Brainstorming with Green, Yellow, and Blue Questions

Guest Post by Michael  A. Roberto

Many brainstorming sessions begin with a great deal of enthusiasm and energy.   Individuals generate many creative ideas, representing a diverse range of solutions to a challenging problem.  Then the moment of truth arrives.  What do we do with this wall full of post-it notes?  How do we select the best idea?  Inevitably, this decision-making process leads to suboptimal results.  Perhaps, it leads to a win-lose scenario, where people advocate for their preferred solution and compete to win the contest of ideas.  Alternatively, the deliberations lead to a mediocre compromise, as the team tries to incorporate elements of several different concepts into a proposed solution.  Trying to please everyone rarely turns out well.

Is there a better way to transition from brainstorming to prototyping and testing?   At Google, some brainstorming teams have adopted a set of three questions that guides the winnowing process.  My colleagues and I have adapted this technique in our work with managers and students.  In so doing, we do not try to move from many to one; rather we gradually winnow down the many ideas that emerge from a high energy brainstorming session.

We pose three questions to a team at the end of an intense brainstorming session:





Green ideas represent potential solutions are easy and fast to implement.  They can be given the “green light” rather quickly and easily.   In most cases, these ideas represent incremental improvements to the status quo.




Yellow ideas delight customers; they put a smile on his or her face.  They are highly desirable, though they usually are not as feasible as the green ideas, or as easy to justify financially.




Blue ideas represent moon shots.  They are fairly wild ideas that push the limits of the possible, because they represent a blue sky’s worth of possibilities.   We find it important to keep some blue ideas alive moving into the prototyping stage so as to avoid becoming trapped into only considering incremental solutions.

Each individual gets two votes each for the green, yellow, and blue questions.

Then, we ask the teams to shift to prototyping mode – usually the crafting of storyboards of their concepts at this point.

Rather than building one storyboard, we ask them to create several – specifically, for the green, yellow, and blue ideas that have received the most votes on their team.   In so doing, we avoid one of the key traps that can occur in the creative process.  The teams do not become overly fixated on one solution prematurely.   They reduce the risk of falling in love with one solution and not listening to feedback from customers.   The teams keep multiple ideas alive, allowing for comparison and contrast moving forward.   Moreover, when they ask users for feedback on their storyboards, they tend to receive more candid feedback than if they simply presented one possible solution.   When customers are asked to react to one idea, they sometimes are reticent to offer overly negative feedback.  When customers are asked to respond to multiple concepts, they can be more candid because they feel empowered to describe why they prefer some ideas over others.

In the end, these questions insure that teams consider a range of ideas from the quite incremental to radical innovations that would transform the customer experience.   As we have applied this technique, we have begun introducing the notion of green, yellow, and blue ideas at the start of brainstorming sessions.  In this way, teams can be alert to the fact that their brainstorming session may be overly focused on incremental innovations.   Alternatively, teams may realize that they have many wild ideas, but no “small win” opportunities that can be implemented easily to demonstrate progress on a challenging issue.  A good brainstorming session produces a healthy batch of each colored idea.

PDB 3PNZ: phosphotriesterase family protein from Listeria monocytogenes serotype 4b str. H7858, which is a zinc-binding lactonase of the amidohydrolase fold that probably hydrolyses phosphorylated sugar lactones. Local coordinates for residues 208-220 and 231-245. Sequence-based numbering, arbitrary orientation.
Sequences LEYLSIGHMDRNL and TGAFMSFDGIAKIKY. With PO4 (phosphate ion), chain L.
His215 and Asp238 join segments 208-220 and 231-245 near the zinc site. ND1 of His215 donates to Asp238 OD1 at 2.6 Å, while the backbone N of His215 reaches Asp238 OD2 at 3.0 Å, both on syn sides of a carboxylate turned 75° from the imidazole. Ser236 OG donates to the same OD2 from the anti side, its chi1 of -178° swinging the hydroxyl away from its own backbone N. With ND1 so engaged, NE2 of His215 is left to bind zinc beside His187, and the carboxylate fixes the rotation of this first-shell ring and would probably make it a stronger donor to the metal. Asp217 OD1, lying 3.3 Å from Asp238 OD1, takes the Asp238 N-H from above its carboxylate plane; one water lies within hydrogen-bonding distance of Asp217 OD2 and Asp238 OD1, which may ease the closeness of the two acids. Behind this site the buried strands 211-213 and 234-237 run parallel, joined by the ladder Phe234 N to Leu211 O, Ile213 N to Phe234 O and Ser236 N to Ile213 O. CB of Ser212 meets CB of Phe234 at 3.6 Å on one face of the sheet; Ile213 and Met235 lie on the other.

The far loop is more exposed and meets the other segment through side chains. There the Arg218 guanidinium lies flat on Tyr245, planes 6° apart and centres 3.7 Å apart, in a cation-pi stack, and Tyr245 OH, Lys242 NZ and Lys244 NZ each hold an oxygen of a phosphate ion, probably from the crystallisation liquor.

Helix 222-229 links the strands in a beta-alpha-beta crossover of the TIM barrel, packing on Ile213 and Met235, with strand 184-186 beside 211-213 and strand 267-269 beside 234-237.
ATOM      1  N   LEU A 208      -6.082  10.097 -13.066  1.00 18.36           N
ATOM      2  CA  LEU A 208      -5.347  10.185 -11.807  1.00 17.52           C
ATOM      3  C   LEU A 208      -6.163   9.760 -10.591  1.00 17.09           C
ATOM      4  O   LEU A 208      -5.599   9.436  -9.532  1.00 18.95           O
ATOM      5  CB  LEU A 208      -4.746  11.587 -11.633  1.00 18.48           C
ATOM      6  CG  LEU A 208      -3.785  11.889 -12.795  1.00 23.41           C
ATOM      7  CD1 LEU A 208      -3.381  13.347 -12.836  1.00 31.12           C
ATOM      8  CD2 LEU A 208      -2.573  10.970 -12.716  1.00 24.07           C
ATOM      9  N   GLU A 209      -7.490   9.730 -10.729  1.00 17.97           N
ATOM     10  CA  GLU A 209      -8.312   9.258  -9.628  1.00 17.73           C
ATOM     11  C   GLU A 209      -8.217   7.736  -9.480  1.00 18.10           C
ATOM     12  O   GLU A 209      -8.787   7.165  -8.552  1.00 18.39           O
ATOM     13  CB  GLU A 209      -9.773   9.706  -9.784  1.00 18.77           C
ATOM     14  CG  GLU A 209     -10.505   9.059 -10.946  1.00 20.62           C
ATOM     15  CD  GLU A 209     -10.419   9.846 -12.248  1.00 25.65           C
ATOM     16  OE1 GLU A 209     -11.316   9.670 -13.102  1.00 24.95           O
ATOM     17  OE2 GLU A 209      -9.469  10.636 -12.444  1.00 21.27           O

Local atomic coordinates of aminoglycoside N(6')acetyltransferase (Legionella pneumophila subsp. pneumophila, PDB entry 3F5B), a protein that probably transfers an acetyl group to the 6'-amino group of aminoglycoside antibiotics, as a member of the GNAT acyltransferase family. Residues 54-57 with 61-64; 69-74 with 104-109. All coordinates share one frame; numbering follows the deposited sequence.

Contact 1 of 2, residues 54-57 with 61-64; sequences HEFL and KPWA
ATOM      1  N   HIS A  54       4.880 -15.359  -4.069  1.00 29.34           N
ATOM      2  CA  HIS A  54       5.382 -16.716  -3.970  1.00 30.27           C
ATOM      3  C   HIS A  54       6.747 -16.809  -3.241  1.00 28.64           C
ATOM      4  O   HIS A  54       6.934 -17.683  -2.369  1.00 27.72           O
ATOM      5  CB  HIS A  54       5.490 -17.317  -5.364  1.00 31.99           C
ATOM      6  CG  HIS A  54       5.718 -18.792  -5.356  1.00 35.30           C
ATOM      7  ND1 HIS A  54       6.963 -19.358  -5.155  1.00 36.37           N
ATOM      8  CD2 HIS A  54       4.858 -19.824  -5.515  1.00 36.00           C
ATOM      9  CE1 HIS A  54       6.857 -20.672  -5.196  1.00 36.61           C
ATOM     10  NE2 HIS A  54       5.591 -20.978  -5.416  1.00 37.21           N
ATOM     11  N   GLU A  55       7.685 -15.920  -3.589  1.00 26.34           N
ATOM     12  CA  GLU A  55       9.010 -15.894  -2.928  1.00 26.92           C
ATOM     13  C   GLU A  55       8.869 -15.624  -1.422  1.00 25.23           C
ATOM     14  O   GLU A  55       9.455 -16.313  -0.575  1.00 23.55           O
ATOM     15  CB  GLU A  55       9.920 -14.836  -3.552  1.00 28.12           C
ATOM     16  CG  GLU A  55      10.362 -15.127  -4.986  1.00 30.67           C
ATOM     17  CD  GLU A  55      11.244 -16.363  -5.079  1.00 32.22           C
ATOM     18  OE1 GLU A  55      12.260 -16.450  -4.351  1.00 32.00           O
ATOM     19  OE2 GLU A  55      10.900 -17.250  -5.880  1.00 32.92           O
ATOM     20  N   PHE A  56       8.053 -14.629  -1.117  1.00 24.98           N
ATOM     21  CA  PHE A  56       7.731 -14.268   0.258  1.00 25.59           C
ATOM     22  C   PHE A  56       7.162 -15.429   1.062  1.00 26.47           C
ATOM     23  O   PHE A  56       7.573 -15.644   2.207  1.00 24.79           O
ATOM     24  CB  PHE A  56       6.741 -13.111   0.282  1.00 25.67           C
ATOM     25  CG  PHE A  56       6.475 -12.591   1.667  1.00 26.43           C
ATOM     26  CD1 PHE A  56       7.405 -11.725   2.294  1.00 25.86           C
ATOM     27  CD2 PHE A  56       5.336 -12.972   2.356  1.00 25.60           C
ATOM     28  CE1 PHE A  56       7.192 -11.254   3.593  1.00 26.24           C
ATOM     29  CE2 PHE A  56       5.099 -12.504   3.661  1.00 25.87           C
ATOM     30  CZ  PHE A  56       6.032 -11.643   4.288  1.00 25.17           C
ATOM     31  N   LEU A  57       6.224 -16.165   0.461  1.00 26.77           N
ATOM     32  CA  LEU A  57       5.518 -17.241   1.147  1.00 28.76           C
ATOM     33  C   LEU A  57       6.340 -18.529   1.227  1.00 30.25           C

Excerpt from Michael’s newest book “Unlocking Creativity”released this month:  “Several years ago, IBM conducted a Global CEO Study. The technology giant surveyed 1,541 chief executives, general managers, and public-sector leaders across 33 industries and 60 countries around the globe. Approximately 60 percent of these executives cited creativity as the most important leadership attribute needed for future success.”

(yet) “Many creative individuals working in corporations today encounter the same type of resistance that trailblazing artists, scientists, and inventors have experienced throughout history. Experts reject their ideas and prefer to defend the status quo. Technical specialists exhibit closed-minded behavior when newcomers challenge the conventional wisdom or question established practices. Newcomers experience pressures for conformity. Leaders create an environment where people with new ideas fear speaking up. The organizational culture does not promote experimentation and risk-taking behavior. Rewards and incentive systems focus on efficiency and productivity, and they discourage learning and exploration.”

Note from Bob:  What an interesting dichotomy:  Leaders want Creativity – if the new creative idea is their idea  – but they have a hidden bias against new creative ideas from their staff.  Michael’s book will help you break through this bias barrier to benefit from the creativity that is sitting within 50 feet of your office!  You can order “Unlocking Creativity” by clicking “HERE”

Michael A. Roberto


Michael Roberto is Trustee Professor of Management at Bryant University in Smithfield, Rhode Island.   You can connect with Michael @ 


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